Mexico brews their coffee with unique spices as a natural aroma booster. This is created by serving cinnamon sticks in their coffee as well as using ‘piloncillo’ which is unrefined sugar cane to produce a sweet flavour. Café de olla is also known for being brewed in earthenware clay mugs which Mexicans swear as a method to deepen the richness of the coffee.

Served with a slice of lemon rind that is scoured around the edge of the cup to enhance the flavor of the coffee, espresso romano’s beverage adds a tangy compliment. This drink involves a short or long shot of Italian espresso and is then mixed with sugar. The lemon helps to cut the bitter taste of the coffee, enhances the aroma and draws out the sweeter flavours.

With the absence of sugar, Malaysia’s white coffee is said to be a healthier alternative to regular coffee, although remains the thick and creamy texture. It is traditionally roasted with margarine although in newer cafés are roasted in olive oil.

Coffee is said to bring people together. It establishes a distinctness of culture but also relative similarities as all types of coffee recipes are shared and enjoyed around the world. Which type of coffee from around the world are you dying to try? Please share in the comments below, on Twitter, Facebook , Instagram or Google+. I am very much looking forward to hear from you!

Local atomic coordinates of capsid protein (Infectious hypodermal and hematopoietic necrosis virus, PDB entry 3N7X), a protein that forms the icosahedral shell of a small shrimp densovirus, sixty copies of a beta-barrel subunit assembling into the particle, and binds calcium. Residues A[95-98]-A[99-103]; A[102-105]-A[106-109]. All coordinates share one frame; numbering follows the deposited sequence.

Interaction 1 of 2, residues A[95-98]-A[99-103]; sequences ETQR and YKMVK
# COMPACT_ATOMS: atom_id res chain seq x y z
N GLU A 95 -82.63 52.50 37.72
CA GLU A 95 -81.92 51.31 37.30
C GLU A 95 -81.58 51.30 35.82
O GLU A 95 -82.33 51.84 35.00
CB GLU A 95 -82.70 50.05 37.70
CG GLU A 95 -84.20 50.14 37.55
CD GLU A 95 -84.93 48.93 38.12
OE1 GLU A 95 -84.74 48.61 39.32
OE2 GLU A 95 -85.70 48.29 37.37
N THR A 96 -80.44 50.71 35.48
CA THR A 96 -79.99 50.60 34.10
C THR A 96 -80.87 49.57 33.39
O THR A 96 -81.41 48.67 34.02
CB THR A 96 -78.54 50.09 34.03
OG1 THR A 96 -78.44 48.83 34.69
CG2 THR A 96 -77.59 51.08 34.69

How and When to Consume Caffeine for Peak Productivity

Insight on developing an effective and enjoyable caffeine routine from Raleigh&rsquos most beautiful coffee shop.

Caffeine is a staple in most people’s routine, whether it be a French press in the morning to wake up, an Earl grey tea while reading on a Saturday, or channeling your inner Italian with an espresso to beat a post-dinner food coma. There’s an appropriate caffeinated libation for every situation and while there’s no rule book to follow, choosing coffee over tea or vice versa can equal a more productive day in the long run. And contrary to belief, it doesn’t involve throwing back coffee after coffee until you get the caffeine jitters.

Before you grab your next cup of coffee, think about the layout of your day and what needs to be accomplished. Heirloom Brewshop, Raleigh’s most beautiful coffee, tea and sake shop, is my personal choice for heavy writing days. I teeter back and forth between coffee and tea depending on my mood or what kind of work I&aposm focusing on: interviews, transcribing, writing, invoicing, etc. There’s a different caffeine recipe for each scenario. Heirloom owners Chuan Tsay and Anna Phommavong taught me the ins and outs of coffee and tea, helping me through ridiculously early mornings and sluggish afternoons.